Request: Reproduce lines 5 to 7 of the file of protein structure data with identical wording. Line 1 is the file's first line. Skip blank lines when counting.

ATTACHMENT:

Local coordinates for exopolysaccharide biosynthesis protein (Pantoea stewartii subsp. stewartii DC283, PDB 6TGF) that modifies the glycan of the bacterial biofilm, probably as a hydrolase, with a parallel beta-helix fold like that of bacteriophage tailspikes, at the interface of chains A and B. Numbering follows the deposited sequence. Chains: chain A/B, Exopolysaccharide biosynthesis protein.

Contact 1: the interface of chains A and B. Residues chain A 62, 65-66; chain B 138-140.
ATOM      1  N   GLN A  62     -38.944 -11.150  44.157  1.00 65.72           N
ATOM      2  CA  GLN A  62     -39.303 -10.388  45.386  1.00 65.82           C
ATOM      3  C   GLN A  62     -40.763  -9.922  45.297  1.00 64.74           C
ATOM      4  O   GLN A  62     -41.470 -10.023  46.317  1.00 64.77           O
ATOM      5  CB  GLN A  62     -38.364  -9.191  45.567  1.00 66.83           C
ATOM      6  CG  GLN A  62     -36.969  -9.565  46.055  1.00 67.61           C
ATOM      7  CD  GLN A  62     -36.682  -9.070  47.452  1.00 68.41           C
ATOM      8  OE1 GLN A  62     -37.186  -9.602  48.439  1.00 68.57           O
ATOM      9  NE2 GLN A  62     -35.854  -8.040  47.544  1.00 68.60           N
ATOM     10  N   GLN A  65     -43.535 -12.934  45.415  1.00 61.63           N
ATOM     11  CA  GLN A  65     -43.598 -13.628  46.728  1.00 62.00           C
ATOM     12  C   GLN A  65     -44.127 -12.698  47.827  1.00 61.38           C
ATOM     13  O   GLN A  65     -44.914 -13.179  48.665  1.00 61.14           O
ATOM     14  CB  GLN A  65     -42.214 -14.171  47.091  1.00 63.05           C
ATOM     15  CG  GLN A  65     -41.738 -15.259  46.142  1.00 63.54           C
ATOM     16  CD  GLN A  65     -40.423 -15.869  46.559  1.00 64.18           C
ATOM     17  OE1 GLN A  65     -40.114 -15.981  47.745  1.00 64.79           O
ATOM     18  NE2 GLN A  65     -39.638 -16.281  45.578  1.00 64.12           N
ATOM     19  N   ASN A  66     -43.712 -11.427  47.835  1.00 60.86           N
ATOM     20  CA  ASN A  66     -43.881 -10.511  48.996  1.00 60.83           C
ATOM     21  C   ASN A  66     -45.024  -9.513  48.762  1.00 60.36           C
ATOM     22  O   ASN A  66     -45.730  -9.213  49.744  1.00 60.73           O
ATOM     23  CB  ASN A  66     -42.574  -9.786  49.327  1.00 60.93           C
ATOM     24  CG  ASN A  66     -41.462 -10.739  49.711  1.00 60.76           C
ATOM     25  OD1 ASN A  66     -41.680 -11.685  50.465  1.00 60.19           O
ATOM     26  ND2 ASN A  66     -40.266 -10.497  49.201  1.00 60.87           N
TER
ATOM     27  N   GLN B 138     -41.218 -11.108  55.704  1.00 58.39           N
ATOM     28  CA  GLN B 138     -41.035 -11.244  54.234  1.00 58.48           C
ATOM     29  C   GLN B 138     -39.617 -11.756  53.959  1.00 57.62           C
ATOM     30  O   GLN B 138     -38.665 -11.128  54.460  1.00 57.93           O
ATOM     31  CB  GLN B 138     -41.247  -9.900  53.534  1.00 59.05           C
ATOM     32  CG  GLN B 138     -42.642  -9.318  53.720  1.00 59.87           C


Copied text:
ATOM      3  C   GLN A  62     -40.763  -9.922  45.297  1.00 64.74           C
ATOM      4  O   GLN A  62     -41.470 -10.023  46.317  1.00 64.77           O
ATOM      5  CB  GLN A  62     -38.364  -9.191  45.567  1.00 66.83           C